• Other than these various good R related blogs are on the internet which can be really helpful. A combined upto date view of 452 contributed blogs can be found at R-bloggers3.

  • Over all there quite a big community of R Users and help can be found for most of the topics.

1.6 Task Views in R-Introduction & Installation

  • Task Views in R provide packages grouped together according to a generalized task they are used for.

  • Table below gives the name of task views available4.

  • The following commands install the package ctv and then Finance task view.

# install package task views
library("ctv")  #R function library() is used to call a package
# install Finance task view
Task Views

Figure 1.2: Task Views

1.7 R core packages

  • R comes with few bundled core packages which provide various data analytics/statistical capabilities to R. The base package in R has basic functions and operators which are required for analytical programming, stats is another example of core R packages.
# List of R core packages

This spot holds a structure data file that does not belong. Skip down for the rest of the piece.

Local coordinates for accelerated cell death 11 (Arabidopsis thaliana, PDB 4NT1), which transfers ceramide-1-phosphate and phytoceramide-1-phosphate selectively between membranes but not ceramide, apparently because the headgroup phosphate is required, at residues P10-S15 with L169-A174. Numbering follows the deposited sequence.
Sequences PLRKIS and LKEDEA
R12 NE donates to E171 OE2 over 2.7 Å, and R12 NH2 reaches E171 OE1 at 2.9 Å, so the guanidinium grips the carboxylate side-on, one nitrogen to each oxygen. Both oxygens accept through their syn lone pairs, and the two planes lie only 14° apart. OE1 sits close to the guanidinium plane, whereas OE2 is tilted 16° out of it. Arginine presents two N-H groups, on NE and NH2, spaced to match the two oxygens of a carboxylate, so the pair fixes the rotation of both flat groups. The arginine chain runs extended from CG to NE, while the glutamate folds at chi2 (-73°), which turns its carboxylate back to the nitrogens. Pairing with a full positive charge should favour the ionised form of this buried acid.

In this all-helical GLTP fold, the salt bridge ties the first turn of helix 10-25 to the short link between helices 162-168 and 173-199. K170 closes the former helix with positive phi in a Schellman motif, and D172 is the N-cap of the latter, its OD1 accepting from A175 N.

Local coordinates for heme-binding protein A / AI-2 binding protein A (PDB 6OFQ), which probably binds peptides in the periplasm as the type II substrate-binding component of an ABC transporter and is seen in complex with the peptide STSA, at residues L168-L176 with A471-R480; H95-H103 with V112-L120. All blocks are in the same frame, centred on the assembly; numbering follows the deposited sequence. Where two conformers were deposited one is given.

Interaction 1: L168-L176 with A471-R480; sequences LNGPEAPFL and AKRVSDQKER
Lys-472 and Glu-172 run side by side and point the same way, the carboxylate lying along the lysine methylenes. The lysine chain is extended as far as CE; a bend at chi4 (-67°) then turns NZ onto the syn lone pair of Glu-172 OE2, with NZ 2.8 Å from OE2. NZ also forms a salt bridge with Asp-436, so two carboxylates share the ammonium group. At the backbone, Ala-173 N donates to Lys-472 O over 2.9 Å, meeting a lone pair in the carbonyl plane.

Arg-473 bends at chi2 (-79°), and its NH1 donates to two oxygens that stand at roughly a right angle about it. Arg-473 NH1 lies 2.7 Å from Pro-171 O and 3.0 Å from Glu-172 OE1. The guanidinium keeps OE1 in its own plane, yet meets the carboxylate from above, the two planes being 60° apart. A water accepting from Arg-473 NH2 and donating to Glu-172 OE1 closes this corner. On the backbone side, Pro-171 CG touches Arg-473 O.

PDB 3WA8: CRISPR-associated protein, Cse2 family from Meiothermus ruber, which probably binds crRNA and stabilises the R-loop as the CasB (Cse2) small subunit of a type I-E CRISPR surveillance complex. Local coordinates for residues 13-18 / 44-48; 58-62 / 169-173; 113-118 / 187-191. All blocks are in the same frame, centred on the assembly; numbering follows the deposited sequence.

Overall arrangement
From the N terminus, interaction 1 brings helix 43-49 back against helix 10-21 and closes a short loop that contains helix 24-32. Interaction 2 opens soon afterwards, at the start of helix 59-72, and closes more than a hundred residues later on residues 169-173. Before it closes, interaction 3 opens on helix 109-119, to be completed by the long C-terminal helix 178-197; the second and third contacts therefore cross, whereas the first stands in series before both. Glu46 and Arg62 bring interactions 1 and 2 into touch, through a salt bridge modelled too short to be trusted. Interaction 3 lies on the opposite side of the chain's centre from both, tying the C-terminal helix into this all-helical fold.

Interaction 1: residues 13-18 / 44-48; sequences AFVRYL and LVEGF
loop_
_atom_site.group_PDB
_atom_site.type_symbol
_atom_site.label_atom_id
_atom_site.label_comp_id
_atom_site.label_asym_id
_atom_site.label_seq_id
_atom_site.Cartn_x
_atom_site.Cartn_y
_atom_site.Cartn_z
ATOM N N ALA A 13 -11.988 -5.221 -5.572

row.names(installed.packages(priority = "base"))
 [1] "base"      "compiler"  "datasets"  "graphics"  "grDevices" "grid"     
 [7] "methods"   "parallel"  "splines"   "stats"     "stats4"    "tcltk"    
[13] "tools"     "utils"    

1.8 Example-1 Hello R!

message("Hello R!")  #use to display messages
print("Hello R!")  #use to display variables/messages
[1] "Hello R!"
msg = "Hello R!"  #type inference no need to define strings!
[1] "Hello R!"
  • R packages not just come with demo programs but the help files for the functions in R packages mostly have example codes for the particular function. R function example() is helpful in running the example code for a function. For running example code for in quantreg package type example(rq, package=”quantreg”)

  1. Type inference refers to the automatic deduction of the type of an expression in a programming language.↩︎

  2. For example reference manual for quantreg package is at↩︎

  3. Go to []:↩︎

  4. This list of available task views can be found at↩︎